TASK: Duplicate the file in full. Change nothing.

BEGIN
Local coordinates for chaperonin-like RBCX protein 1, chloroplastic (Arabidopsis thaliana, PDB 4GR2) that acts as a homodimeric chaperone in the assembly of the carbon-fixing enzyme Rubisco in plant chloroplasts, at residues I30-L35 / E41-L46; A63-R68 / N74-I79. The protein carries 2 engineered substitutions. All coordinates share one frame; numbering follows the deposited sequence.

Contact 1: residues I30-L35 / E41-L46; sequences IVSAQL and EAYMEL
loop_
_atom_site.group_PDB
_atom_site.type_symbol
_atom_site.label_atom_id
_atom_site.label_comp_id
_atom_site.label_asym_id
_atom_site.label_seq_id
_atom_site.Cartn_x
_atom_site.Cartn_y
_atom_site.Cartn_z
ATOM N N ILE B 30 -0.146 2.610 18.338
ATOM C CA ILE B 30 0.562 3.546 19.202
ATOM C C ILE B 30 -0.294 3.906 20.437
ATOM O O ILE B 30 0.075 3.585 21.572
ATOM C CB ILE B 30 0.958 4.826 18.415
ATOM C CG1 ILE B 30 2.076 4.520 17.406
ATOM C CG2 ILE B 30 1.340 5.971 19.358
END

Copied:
Local coordinates for chaperonin-like RBCX protein 1, chloroplastic (Arabidopsis thaliana, PDB 4GR2) that acts as a homodimeric chaperone in the assembly of the carbon-fixing enzyme Rubisco in plant chloroplasts, at residues I30-L35 / E41-L46; A63-R68 / N74-I79. The protein carries 2 engineered substitutions. All coordinates share one frame; numbering follows the deposited sequence.

Contact 1: residues I30-L35 / E41-L46; sequences IVSAQL and EAYMEL
loop_
_atom_site.group_PDB
_atom_site.type_symbol
_atom_site.label_atom_id
_atom_site.label_comp_id
_atom_site.label_asym_id
_atom_site.label_seq_id
_atom_site.Cartn_x
_atom_site.Cartn_y
_atom_site.Cartn_z
ATOM N N ILE B 30 -0.146 2.610 18.338
ATOM C CA ILE B 30 0.562 3.546 19.202
ATOM C C ILE B 30 -0.294 3.906 20.437
ATOM O O ILE B 30 0.075 3.585 21.572
ATOM C CB ILE B 30 0.958 4.826 18.415
ATOM C CG1 ILE B 30 2.076 4.520 17.406
ATOM C CG2 ILE B 30 1.340 5.971 19.358